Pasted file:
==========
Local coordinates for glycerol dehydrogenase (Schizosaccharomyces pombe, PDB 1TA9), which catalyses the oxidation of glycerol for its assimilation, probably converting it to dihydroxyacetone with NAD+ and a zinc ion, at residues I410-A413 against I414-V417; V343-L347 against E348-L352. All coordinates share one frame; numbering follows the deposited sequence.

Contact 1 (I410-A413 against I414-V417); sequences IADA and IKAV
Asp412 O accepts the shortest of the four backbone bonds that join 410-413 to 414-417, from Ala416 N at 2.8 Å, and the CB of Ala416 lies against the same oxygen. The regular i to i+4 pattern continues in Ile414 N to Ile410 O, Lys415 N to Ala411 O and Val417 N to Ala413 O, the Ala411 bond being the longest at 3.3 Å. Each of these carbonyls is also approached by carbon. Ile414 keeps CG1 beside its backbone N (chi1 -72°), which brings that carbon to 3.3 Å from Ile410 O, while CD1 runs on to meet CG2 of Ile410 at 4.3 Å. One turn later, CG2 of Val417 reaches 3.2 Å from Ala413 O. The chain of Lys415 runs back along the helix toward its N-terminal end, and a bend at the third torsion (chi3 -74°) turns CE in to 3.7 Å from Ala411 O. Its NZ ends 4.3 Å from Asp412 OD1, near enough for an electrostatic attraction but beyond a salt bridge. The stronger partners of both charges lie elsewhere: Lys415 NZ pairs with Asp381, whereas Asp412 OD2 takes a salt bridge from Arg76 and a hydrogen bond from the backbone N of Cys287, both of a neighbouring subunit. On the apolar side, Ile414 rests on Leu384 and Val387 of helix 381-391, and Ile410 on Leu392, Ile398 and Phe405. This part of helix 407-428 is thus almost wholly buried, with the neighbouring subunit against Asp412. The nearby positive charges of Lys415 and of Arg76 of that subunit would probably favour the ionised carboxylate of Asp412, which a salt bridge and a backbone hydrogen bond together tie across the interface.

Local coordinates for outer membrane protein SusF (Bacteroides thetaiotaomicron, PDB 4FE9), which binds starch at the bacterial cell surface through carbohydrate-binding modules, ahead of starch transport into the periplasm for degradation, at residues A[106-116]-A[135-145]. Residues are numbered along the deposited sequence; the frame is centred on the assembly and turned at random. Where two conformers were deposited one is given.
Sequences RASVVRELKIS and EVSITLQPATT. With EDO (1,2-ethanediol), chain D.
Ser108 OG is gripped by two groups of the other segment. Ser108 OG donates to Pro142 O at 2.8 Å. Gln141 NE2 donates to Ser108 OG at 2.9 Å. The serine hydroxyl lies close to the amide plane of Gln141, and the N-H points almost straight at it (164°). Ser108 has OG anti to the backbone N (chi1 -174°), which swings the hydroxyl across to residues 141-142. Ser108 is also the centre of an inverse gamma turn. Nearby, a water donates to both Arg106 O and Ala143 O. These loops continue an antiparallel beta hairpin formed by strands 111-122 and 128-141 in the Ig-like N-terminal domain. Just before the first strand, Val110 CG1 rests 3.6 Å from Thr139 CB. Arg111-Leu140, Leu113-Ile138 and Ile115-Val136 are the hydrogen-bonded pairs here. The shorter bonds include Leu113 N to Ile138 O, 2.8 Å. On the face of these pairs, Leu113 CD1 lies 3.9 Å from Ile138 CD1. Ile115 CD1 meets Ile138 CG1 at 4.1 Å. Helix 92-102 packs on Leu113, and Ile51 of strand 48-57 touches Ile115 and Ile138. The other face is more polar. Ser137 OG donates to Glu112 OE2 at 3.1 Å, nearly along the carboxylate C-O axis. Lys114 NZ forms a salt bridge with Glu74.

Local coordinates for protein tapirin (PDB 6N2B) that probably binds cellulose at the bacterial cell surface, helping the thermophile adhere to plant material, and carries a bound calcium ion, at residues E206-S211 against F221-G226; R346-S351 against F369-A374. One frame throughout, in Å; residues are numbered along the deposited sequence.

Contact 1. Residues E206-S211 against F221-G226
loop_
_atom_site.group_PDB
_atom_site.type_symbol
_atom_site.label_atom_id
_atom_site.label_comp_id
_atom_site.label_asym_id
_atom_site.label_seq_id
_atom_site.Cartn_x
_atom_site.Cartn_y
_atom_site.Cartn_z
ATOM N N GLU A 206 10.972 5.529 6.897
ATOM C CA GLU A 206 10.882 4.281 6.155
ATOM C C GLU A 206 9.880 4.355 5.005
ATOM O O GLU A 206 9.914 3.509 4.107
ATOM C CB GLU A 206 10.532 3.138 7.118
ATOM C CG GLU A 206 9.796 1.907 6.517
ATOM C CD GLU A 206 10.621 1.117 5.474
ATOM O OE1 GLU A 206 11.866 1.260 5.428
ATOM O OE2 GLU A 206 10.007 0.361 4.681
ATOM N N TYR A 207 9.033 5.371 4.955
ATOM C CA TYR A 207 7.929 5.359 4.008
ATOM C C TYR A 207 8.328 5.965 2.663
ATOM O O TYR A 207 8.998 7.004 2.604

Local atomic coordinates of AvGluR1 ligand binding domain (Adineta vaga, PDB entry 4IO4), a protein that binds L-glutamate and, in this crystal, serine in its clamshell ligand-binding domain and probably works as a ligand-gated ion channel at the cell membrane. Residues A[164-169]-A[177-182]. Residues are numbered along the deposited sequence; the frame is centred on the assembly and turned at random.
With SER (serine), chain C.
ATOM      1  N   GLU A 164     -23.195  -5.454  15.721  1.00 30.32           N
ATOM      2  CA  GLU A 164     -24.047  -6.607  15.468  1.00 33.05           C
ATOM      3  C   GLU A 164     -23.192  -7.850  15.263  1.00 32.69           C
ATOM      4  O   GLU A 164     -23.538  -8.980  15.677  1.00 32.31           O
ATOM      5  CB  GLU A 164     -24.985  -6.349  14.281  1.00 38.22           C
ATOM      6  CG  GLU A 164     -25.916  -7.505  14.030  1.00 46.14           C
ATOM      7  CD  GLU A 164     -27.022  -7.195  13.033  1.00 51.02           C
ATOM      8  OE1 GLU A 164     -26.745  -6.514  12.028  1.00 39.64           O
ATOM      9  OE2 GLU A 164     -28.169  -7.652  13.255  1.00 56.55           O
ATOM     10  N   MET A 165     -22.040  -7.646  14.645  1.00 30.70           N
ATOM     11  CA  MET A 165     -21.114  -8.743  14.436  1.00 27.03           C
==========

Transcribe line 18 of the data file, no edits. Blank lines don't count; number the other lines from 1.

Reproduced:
_atom_site.Cartn_z